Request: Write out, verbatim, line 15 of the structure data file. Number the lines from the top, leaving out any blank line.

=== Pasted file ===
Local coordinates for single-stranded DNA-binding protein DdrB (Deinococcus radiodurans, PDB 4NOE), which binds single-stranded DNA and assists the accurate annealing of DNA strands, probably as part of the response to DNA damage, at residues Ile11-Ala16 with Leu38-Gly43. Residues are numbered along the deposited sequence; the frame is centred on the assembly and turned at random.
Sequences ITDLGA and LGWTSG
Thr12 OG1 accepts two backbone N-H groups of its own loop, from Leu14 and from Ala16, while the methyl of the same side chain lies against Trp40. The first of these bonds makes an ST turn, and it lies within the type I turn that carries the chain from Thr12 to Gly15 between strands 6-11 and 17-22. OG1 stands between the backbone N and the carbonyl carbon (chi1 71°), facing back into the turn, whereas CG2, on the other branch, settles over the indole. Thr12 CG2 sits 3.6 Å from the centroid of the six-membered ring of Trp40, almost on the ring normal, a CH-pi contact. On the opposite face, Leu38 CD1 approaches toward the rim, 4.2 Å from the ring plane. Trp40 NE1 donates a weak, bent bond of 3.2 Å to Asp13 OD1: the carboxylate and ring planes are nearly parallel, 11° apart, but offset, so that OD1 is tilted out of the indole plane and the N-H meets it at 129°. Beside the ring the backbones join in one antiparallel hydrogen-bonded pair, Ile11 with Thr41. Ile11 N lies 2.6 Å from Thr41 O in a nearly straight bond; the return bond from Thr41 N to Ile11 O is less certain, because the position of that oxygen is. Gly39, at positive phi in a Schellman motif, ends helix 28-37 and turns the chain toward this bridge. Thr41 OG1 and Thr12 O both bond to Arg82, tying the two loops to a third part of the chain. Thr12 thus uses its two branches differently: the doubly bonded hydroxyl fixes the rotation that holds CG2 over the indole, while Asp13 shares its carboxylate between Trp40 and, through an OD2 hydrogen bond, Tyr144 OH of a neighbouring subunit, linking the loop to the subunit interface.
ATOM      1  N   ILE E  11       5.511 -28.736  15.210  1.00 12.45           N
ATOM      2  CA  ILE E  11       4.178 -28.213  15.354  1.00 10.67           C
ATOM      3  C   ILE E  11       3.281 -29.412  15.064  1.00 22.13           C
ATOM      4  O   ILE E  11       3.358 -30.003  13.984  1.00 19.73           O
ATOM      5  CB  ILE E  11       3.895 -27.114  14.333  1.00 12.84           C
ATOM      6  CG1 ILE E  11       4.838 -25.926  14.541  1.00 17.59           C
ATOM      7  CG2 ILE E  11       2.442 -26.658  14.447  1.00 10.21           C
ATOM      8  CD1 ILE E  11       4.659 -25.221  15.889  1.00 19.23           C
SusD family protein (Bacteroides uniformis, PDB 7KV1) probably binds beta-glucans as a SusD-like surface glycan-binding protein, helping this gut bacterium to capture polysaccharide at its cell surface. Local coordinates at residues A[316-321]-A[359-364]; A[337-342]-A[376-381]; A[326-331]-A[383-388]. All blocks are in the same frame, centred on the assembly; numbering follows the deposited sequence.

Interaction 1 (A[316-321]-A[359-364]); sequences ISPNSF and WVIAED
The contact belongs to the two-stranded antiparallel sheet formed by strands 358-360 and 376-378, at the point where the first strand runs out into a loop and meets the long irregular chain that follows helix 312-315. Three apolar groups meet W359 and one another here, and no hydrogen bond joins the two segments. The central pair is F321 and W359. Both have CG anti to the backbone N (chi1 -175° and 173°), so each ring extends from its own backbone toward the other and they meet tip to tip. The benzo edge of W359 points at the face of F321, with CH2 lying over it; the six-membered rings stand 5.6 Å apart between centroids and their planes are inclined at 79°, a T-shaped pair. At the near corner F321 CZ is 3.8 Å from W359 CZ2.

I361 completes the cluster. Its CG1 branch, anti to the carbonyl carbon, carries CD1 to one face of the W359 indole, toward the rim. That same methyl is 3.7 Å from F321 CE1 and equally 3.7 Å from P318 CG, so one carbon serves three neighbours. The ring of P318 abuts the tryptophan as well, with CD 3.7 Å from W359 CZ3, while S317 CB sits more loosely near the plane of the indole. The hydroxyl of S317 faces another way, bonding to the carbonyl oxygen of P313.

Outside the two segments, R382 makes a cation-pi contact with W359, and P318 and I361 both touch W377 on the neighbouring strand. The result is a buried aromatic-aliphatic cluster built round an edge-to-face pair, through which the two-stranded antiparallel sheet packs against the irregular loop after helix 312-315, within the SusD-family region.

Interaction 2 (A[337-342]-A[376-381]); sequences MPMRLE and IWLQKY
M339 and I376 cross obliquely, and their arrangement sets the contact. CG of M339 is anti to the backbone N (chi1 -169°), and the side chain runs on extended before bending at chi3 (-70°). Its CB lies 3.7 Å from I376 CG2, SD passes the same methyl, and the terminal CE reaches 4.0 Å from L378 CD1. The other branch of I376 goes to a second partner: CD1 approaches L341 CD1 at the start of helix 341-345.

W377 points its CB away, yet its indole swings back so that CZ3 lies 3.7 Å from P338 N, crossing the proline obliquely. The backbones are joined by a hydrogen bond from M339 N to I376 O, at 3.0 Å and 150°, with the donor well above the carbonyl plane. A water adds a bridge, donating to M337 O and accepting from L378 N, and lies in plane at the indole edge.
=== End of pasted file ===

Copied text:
I361 completes the cluster. Its CG1 branch, anti to the carbonyl carbon, carries CD1 to one face of the W359 indole, toward the rim. That same methyl is 3.7 Å from F321 CE1 and equally 3.7 Å from P318 CG, so one carbon serves three neighbours. The ring of P318 abuts the tryptophan as well, with CD 3.7 Å from W359 CZ3, while S317 CB sits more loosely near the plane of the indole. The hydroxyl of S317 faces another way, bonding to the carbonyl oxygen of P313.